One of the reasons that I'm waiting until September to move to Austin instead of right after my lease is up on July 31, is that I really, really, really want to go to one last Iowa Hawkeyes home football game. Here are some reasons why this is a big deal to me (in video form):
First, the Hawkeyes' entrance always gets me going. The team comes out in a bunch, as one group:
After every Iowa touchdown, the crowd does this cheer, that usually goes for a few minutes, until the team kicks off, when the crowd does the whole "key shake" thing that seems to be pretty standard around college football.
Those were both from the Ohio State game this year, which was dubbed the "Gold Bowl", all fans wore their gold apparel. I wasn't able to go to the game (I wasn't going to spend $500 on a ticket), but it was the biggest game in Iowa City since '85, and the atmosphere was amazing. If only we'd won the game. . .
Next up are a couple of songs near and dear to every Hawkeye fan. First, the fight song
And next, the song played after every Iowa victory, "In Heaven There is no Beer" (being performed by the marching band at the Pep Rally before this past season's Alamo Bowl):
And now for a few special moments in recent Hawkeye history. This clip is from last season, in a game that was much closer than expected, that ended with one of the most memorable defensive series ever. Around here, it's known simply as "The Stand". (it's a long video, just a warning)
Here's one that I was in the stands watching with Marin, last season's homecoming game against Purdue
Finally, one of the more emotional games I've ever watched.
and a longer clip (with crappy effects edited in)
A little back-story is required on this one. In December of 2004, a few days after Christmas, my grandma suddenly passed away, kind of shocking the entire family. Everyone traveled to Arkansas for the funeral and visitation, which happened to take place on New Year's Eve. Of course that night, the family was all together, and drank massive amounts of alcohol. The next day was a lazy one for everyone, recovering both from the night and just trying to mentally recuperate from everything. The next day, January 1, 2005, was also the day of Iowa vs LSU in the Capital One Bowl. Knowing that I was going to the U of I and a big Hawkeye fan, everyone encouraged me to watch the game, reassuring me that it wouldn't be inappropriate, grandma would've wanted me to watch it, stuff like that. So here I am, already an emotional wreck, watching a sport and team that can get me worked up even more. At first things were going really well, Iowa was out to a 14-0 lead. But LSU stuck around, chipped away, and eventually took a 25-24 lead with about 40 seconds to play. I thought it was over, especially when the team didn't notice that the clock had started, and they were lining up for the last play of the game, 56-yards away from the end zone. I was crushed, but still, it was just a game, and didn't really matter, the events of the past week had put things into more perspective.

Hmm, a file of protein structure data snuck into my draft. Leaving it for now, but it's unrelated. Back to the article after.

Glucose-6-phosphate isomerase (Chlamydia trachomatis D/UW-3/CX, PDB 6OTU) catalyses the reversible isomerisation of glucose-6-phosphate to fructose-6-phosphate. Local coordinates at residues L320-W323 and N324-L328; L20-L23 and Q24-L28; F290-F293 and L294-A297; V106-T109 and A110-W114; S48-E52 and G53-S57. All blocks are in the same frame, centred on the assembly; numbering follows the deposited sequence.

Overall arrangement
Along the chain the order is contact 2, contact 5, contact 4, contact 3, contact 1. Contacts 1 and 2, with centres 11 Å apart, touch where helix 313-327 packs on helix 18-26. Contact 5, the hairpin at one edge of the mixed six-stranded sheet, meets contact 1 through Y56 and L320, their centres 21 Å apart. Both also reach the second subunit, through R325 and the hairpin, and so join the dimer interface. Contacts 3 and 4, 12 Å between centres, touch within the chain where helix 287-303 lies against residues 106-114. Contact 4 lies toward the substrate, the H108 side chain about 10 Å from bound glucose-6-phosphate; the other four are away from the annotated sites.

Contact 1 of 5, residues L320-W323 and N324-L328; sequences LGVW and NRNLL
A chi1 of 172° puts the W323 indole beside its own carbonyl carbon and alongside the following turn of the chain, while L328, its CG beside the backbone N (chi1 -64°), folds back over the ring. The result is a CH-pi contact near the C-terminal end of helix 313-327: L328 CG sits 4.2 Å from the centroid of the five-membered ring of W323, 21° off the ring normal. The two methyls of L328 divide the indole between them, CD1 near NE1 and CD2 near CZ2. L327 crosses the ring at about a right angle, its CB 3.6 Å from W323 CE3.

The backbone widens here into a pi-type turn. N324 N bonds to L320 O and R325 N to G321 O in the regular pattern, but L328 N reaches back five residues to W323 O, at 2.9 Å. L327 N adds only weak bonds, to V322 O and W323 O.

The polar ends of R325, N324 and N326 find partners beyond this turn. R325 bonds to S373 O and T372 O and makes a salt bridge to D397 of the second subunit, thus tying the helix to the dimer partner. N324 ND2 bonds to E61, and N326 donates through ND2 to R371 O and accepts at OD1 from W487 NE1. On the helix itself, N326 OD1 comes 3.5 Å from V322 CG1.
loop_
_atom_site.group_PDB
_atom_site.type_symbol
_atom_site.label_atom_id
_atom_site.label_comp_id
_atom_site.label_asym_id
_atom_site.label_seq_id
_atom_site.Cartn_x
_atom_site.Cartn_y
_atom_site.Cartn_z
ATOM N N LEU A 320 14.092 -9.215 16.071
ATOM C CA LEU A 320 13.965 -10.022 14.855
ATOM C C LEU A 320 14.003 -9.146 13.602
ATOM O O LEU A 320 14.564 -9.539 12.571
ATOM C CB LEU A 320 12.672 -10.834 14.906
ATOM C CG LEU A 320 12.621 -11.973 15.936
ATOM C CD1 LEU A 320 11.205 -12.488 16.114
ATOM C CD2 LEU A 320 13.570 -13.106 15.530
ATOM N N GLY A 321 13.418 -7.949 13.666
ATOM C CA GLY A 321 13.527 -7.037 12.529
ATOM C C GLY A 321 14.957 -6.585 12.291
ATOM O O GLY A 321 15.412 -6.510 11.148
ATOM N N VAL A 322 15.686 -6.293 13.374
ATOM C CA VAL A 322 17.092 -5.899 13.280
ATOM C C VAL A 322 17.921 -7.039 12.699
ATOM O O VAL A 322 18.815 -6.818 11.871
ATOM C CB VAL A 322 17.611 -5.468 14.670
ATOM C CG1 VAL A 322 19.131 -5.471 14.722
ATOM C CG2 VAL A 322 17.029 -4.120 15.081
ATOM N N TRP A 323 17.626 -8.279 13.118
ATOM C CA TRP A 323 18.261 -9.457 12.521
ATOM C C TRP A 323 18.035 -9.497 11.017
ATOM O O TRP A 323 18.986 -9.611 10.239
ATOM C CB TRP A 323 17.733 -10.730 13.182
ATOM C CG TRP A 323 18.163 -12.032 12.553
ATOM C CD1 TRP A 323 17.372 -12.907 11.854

After that final play, I couldn't take it anymore, once Warren Holloway caught the ball and ran in (a senior, playing in the last game of his career, catching the ONLY touchdown pass of his career), I broke down, started crying, jumping around and yelling, not being able to believe what had just happened, and not knowing how to react. (Thinking about it now, and every time I watch the clip [I have it on a DVD], I get teary-eyed, I can't help it) I called my dad, and he just kept yelling, "It's a miracle! I've never seen anything like this!"
That is and probably will always be the most memorable sports moment in my life. Just given the circumstances and everything that we had all gone through, it's something that I will never forget.
I'm proud to be a Hawkeye.